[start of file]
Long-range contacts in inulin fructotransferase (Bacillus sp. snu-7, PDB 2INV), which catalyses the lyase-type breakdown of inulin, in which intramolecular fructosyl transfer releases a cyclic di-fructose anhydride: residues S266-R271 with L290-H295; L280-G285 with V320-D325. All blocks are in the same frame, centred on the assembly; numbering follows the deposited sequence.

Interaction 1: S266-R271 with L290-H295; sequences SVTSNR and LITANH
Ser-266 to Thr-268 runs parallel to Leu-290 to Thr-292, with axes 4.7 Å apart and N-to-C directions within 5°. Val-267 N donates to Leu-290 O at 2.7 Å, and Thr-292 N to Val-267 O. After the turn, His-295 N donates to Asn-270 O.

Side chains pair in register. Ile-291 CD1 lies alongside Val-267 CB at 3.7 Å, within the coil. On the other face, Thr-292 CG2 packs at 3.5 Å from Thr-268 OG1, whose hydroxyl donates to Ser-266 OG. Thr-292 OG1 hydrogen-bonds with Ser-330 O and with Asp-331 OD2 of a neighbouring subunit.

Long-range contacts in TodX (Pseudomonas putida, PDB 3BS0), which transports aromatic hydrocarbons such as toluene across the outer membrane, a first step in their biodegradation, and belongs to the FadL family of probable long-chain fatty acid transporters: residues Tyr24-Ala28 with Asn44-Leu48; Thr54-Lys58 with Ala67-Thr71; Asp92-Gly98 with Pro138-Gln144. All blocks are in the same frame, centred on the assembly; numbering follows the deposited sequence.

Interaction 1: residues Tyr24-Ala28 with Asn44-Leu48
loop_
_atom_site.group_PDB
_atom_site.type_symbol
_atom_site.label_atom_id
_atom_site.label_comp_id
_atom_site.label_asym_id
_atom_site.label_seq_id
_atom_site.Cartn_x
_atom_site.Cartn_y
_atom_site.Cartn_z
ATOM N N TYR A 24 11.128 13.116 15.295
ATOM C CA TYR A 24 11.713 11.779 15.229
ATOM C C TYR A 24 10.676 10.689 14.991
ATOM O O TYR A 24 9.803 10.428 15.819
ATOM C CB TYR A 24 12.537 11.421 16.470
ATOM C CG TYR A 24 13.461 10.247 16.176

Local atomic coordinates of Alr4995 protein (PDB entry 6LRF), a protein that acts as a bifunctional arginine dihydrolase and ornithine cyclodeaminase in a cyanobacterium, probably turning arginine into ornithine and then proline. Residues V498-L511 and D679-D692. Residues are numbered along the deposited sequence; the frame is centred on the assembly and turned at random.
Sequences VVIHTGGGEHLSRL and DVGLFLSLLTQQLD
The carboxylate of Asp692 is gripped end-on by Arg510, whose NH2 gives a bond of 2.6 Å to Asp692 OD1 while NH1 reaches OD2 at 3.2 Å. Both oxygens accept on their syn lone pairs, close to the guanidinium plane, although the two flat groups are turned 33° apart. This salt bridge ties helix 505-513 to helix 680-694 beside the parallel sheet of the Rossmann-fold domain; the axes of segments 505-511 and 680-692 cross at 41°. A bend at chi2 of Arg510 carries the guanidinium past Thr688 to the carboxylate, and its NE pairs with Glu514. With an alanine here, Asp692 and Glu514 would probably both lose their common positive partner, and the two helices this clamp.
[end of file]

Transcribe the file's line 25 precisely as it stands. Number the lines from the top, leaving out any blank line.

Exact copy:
The carboxylate of Asp692 is gripped end-on by Arg510, whose NH2 gives a bond of 2.6 Å to Asp692 OD1 while NH1 reaches OD2 at 3.2 Å. Both oxygens accept on their syn lone pairs, close to the guanidinium plane, although the two flat groups are turned 33° apart. This salt bridge ties helix 505-513 to helix 680-694 beside the parallel sheet of the Rossmann-fold domain; the axes of segments 505-511 and 680-692 cross at 41°. A bend at chi2 of Arg510 carries the guanidinium past Thr688 to the carboxylate, and its NE pairs with Glu514. With an alanine here, Asp692 and Glu514 would probably both lose their common positive partner, and the two helices this clamp.